Life, my family, and making a living, were also very important to me, and so, I acquiesced to my ex-husband’s monotonous mantra: “We need to get ahead”.  Writing went back down into the “someday” place, as I increased my work load, schlepping food and drink.  But, I continued to write in my head:  even while I was banquet bar-tending. I wrote snippets of ideas, scenes, and characters down on cocktail napkins and corporate note pads.

You become mature when you become the authority of your own life–‘What will they think of me?’ –must be put aside for bliss.” Joseph Campbell.

But, life it seemed, also wanted me to be a writer. Through tragedy and what can only now be comprehended as “divine intervention”,  I found myself back in college. And not only college, but an MFAW program for Creative Writing.  This is when I finally “came out” as a writer. Here, not only was “wanting to be a writer”  condoned, it was normal. People actually wrote. For a living. How cool was that? But, most importantly, I finally received “training”. While it is true no one can teach someone how to “be a writer”, without theory, or structure, or craft, the work, more than likely, won’t work. Most of us are just not that brilliant. The other thing college helped me with was discipline. I had deadlines. Writers need deadlines. However, like everyone else, we need money, too.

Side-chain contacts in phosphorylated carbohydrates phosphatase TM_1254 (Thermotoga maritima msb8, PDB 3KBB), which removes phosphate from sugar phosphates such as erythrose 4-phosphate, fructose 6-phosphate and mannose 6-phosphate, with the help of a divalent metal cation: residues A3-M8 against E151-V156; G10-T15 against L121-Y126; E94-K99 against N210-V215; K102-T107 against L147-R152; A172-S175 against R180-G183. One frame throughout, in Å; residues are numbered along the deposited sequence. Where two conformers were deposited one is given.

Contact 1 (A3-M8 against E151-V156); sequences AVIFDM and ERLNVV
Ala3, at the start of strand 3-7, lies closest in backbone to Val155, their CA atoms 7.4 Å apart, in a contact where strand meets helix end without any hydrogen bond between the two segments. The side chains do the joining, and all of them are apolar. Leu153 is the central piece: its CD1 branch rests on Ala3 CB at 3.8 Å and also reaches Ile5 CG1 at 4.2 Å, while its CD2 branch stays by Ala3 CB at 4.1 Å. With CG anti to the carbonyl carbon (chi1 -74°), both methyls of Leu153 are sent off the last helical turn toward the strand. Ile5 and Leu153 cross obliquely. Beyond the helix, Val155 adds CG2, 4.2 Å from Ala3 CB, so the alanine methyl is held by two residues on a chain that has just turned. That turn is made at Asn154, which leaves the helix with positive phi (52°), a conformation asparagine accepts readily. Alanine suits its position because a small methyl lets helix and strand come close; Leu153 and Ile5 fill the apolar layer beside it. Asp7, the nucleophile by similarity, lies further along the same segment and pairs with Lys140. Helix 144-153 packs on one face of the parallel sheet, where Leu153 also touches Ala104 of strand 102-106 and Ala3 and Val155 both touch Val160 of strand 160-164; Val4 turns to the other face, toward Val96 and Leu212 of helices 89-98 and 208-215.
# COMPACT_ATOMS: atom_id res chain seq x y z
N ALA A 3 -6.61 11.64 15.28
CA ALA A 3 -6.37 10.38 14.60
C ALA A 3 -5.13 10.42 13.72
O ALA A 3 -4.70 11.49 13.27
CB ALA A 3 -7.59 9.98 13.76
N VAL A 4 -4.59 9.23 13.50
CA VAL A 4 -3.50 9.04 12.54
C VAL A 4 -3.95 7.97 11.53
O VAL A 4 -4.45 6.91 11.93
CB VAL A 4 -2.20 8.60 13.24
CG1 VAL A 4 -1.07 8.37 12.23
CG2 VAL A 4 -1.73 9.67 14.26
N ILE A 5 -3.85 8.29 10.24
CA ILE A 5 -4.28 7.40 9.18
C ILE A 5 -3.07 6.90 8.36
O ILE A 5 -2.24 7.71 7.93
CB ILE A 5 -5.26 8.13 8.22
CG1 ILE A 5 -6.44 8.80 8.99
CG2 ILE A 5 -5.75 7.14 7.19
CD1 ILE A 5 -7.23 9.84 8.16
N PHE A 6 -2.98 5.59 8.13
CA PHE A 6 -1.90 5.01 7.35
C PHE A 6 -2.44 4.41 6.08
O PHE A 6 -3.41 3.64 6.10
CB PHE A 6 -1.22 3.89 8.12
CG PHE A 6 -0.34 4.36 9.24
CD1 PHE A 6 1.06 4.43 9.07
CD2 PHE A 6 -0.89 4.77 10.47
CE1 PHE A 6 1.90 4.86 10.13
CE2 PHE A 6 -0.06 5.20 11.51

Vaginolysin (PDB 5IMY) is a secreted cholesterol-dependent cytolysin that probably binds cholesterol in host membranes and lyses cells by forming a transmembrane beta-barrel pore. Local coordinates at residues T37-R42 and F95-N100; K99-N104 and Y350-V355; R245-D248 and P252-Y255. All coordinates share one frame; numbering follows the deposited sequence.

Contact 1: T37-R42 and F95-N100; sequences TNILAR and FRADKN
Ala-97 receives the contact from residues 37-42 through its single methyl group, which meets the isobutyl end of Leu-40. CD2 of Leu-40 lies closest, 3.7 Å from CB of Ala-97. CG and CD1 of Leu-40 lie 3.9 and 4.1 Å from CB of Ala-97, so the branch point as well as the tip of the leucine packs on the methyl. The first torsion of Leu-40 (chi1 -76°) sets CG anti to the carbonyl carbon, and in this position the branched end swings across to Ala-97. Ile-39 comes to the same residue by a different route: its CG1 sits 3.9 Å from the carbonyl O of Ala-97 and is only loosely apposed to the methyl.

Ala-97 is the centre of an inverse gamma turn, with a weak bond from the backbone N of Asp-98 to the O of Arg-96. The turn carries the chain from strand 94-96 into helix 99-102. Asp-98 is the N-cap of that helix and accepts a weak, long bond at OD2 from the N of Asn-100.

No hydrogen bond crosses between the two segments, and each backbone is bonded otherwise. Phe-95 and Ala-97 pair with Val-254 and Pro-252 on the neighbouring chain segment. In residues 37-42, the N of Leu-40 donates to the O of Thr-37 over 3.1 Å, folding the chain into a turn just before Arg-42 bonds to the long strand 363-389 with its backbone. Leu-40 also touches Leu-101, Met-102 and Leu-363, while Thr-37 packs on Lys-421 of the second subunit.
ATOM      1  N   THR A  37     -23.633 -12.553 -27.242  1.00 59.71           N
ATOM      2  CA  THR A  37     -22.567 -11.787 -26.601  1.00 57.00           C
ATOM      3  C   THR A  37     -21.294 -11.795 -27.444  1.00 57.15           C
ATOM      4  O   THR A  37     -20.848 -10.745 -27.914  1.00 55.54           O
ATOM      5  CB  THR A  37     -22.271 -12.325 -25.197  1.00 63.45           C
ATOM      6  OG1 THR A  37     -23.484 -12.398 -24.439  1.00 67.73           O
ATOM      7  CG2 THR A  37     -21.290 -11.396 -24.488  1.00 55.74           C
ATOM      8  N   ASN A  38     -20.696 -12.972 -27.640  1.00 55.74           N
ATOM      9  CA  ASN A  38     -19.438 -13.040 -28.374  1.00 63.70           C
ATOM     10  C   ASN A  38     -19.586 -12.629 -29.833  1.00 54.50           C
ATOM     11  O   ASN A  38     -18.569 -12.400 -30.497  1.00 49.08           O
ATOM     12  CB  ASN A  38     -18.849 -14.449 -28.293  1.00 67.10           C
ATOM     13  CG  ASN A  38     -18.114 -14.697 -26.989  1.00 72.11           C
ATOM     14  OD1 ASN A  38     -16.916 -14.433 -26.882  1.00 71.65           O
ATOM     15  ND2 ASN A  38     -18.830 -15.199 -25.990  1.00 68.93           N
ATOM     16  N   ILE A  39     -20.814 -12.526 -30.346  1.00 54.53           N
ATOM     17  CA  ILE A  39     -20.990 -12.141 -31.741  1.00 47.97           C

I am happy to say I no longer work at a job that involves tips. I am teaching college,and intend on doing all I can to advance myself. But, even with a full course load, as an adjunct instructor, I am paid below the official poverty level and have learned livable, salaried, full-time faculty positions in my field are scarce and difficult to “qualify” for, no matter how good at it an adjunct may be. It is simply a matter of academic bureaucracy and bottom lines.  And so it goes…around and around.

“They say don’t spit in the wind, but if you can spit in the wind and hit something, then you’re going to become a Buddha.” Joseph Campbell

The beautiful irony here (and the point of this rather long diatribe)  is that the chances of me becoming a “full time” faculty instructor and making a decent, normal  living with benefits, such as healthcare and paid vacation, are actually less than that of me becoming a published (and paid) writer. No matter how much of an over achiever I am.  At the age of fifty-two, I have finally come to the humble realization, and acceptance, that the only job I am truly “qualified” to do is to write what I write.

In celebration of my new found realization and acceptance of finally following my bliss, I have recently created my permanent writing space: the first one ever. As I write this, I am sitting in my grandpa Oliver’s chair, next to my wooden Buddha, surrounded with books from my transpersonal journey. But, probably the most important item here is a copy of my favorite childhood book, read from within the hidden confines of fourth grade:  The Witches of Barguzin, by Kyra Petrovskaya Wayne. It reminds me of who I am writing for, and why.

Dam the torpedoes and watch me spit like a Buddha!

Thanks for reading.